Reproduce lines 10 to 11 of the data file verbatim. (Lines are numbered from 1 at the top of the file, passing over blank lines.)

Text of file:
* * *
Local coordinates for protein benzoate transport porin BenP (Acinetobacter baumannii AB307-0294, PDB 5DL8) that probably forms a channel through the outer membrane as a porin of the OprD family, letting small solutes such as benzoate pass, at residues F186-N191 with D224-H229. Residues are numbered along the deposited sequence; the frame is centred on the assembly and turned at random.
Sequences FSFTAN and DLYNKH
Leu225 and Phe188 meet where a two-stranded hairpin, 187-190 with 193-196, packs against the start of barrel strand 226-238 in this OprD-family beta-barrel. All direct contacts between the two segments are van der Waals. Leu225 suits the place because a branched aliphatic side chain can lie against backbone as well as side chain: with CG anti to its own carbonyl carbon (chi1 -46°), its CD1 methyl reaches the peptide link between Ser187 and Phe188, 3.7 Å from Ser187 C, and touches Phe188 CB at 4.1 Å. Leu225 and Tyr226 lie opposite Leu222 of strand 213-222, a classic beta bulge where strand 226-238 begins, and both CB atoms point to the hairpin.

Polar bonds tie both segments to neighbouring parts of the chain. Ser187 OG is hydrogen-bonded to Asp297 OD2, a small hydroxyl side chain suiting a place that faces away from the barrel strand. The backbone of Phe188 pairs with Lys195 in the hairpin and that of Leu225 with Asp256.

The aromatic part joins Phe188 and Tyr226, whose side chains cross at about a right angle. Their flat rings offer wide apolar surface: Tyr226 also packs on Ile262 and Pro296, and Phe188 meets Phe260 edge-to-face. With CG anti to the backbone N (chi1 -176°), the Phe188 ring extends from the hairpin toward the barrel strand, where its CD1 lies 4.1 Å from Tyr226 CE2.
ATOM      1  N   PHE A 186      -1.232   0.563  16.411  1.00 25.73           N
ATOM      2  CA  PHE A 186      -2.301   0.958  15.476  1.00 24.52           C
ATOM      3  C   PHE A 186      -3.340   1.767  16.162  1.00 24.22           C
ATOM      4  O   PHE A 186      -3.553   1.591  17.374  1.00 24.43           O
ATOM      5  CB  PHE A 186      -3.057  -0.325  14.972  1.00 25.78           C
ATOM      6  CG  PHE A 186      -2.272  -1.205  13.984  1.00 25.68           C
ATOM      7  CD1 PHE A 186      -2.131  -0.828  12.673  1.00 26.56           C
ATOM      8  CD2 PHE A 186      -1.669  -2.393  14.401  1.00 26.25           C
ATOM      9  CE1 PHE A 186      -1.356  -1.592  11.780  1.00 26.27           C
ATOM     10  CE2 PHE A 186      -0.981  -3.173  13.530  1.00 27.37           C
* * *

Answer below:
ATOM      5  CB  PHE A 186      -3.057  -0.325  14.972  1.00 25.78           C
ATOM      6  CG  PHE A 186      -2.272  -1.205  13.984  1.00 25.68           C